When I’m holding my child and I think about the responsibility I’m taking on, it helps me recommit to my studies and not slack off and to be really diligent.
Commencement is an accomplishment, something that signifies that I joined that club of college graduates. There’s a lot of people who don’t get that opportunity. To me it’s a real sense of pride, and I’m excited.
Addison Hunter, South Jordan, Utah
Ever since I was a little kid, I thought germs and infectious diseases were very interesting. But it didn’t occur to me until I was a senior in high school that I could study them for a job. I applied to the U and got a scholarship, and have lived in the Marriott Honors Community. I’ve always been kind of awkward. I’m not shy. I’m not afraid to talk to people. I just say the wrong things. Sometimes I’d start a conversation with something like, ‘Do you want to know something cool about cholera?’ My freshman year, I was in the ACCESS program full of other young women who wanted to be scientists. They had nerdy interests, and I made friends. It’s not that I became less awkward, but I learned how to own it. There are a lot of research opportunities at the U, and working in a lab is where I found my place, where I felt I was doing something important. I want to study infectious disease in grad school. It’s my passionate interest. I have more than 60 Giantmicrobes, which are like stuffed animals but are stuffed toy bacteria, viruses or other cells.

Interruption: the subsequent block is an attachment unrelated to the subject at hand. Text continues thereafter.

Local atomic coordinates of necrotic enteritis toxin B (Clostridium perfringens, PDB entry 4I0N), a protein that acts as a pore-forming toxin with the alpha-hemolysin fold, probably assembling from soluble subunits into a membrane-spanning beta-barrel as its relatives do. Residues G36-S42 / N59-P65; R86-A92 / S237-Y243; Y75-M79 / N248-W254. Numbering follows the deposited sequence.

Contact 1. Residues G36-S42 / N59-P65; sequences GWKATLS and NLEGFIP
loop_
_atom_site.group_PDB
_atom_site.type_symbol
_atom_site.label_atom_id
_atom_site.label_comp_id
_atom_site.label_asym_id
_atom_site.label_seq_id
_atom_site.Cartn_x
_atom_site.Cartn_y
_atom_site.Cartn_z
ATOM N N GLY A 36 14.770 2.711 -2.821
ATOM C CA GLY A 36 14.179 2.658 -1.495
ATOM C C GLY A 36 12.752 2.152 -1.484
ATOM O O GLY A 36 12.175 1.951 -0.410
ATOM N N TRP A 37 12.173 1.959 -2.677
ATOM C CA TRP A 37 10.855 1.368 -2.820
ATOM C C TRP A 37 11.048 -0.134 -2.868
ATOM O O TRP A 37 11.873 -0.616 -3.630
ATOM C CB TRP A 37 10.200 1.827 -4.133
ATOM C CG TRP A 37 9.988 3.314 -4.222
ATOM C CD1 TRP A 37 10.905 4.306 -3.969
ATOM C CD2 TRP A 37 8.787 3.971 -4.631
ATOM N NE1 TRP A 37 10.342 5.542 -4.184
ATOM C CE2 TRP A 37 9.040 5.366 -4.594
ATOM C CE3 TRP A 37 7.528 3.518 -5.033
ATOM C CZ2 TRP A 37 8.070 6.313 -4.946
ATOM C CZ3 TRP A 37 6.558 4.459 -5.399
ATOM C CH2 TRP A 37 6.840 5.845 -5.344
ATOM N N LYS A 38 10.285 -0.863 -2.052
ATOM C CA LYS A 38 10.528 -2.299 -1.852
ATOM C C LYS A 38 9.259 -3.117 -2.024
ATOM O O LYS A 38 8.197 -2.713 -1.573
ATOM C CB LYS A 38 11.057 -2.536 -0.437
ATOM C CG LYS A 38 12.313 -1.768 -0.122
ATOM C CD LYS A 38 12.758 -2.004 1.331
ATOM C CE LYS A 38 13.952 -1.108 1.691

Elisabeth “Lizi” Zachary, Salt Lake City, Utah
I am 25 years old, and have lived in New York, Utah, Colorado, England and Japan. Some of my hobbies are watching movies, at-home yoga, playing basketball and reading cowboy novels. I volunteered for one semester at the Carmen Pingree School for Autism. I have worked in a group home for young adults with severe developmental disabilities and am currently working as a special education paraprofessional at East High School. When I first decided to attend the University of Utah, I was aiming to become an occupational therapist, and had heard the U was the best school in Utah for studying health and medicine. Following my first semester here, I changed my focus to autism treatment in psychology.